Solids and Hydraulic Retention Times

The most important factor in sizing the anaerobic digester is that the bacteria be given sufficient time to reproduce and metabolize volatile solids. The key parameters in providing sufficient time are the solids retention time (SRT), which is the average time the solids are held in the digester, and the hydraulic retention time (HRT), which is the average time the liquid sludge is held in the digester. They can be defined operationally as follows:

• SRT, in days, is equal to the mass of solids in the digester (kg) divided by the mass of solids withdrawn daily (kg/d).

• HRT, in days, is equal to the volume of sludge in the digester (m3) divided by the volume of digested sludge withdrawn daily (m3/d).

For digestion systems without recycle, HRT can be calculated based on either the sludge feeding rate or the removal rate. For such a system, SRT and HRT are equal. The three reactions in an anaerobic digestion system are directly related to SRT (or HRT). An increase in SRT increases the extent of reactions. Similarly, a decrease in SRT decreases the extent of reactions. Because a portion of the bacterial population is removed with each withdrawal of digested sludge, the rate of cell growth must at least match cell removal to maintain the system in steady state. Otherwise, the population of bacteria in the digester declines and the process eventually fails. Therefore, a minimum SRT is essential to ensure that bacteria are being produced at the same rate at which they are withdrawn daily.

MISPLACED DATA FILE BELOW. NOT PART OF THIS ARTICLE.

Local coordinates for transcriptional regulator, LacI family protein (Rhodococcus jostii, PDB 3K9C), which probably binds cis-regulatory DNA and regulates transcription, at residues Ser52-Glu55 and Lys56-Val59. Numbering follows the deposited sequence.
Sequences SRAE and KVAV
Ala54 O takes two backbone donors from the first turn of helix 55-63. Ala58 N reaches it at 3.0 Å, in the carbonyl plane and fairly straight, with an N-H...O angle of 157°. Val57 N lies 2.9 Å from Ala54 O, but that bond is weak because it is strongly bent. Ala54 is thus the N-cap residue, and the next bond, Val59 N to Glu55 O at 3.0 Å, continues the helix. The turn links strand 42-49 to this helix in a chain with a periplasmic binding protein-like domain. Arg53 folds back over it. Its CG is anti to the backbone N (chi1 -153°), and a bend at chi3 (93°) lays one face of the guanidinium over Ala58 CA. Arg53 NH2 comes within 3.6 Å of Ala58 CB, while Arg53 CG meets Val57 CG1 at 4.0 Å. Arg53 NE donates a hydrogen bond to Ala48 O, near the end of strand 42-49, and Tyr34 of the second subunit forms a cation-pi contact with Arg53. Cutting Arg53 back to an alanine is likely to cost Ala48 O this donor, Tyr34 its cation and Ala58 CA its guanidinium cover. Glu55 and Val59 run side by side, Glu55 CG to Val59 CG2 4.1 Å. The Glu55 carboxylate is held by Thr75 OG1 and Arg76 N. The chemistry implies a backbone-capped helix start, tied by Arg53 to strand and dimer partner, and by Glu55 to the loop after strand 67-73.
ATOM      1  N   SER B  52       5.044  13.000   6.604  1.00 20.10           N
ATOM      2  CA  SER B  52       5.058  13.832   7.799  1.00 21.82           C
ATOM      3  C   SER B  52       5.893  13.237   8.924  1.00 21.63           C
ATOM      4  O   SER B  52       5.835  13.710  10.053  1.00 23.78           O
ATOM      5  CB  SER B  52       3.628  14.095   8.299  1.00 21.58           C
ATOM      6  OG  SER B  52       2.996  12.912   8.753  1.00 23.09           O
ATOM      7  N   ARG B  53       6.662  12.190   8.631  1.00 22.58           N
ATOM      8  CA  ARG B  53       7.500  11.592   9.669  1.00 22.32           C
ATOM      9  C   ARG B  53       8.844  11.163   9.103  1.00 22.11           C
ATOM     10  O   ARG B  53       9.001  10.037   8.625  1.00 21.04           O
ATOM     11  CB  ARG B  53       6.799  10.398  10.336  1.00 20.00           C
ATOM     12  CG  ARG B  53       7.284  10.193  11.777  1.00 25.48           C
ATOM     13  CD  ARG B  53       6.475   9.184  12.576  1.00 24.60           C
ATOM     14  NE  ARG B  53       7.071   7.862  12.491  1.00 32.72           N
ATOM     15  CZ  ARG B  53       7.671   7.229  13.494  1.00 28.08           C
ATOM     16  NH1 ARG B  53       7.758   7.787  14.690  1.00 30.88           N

Figure 5.2 illustrates the relationship between SRT and the performance of a lab-scale anaerobic digester fed with primary sludge. The figure shows how the production of methane and the reduction of degradable proteins, carbohydrates, lipids, COD, and volatile solids are related to SRT. As the SRT is reduced, the concentration of each component in the effluent gradually increases until the SRT reaches a value beyond which the concentration increases rapidly. This is the breakpoint SRT (or critical SRT) at which washout of bacteria begins; that is, the point where the rate at which bacteria leave the system exceeds their rate of reproduction. Calculations based on process kinetics predict a critical SRT of 4.2 days for the anaerobic digestion of wastewater sludge at 35°C (95°F).

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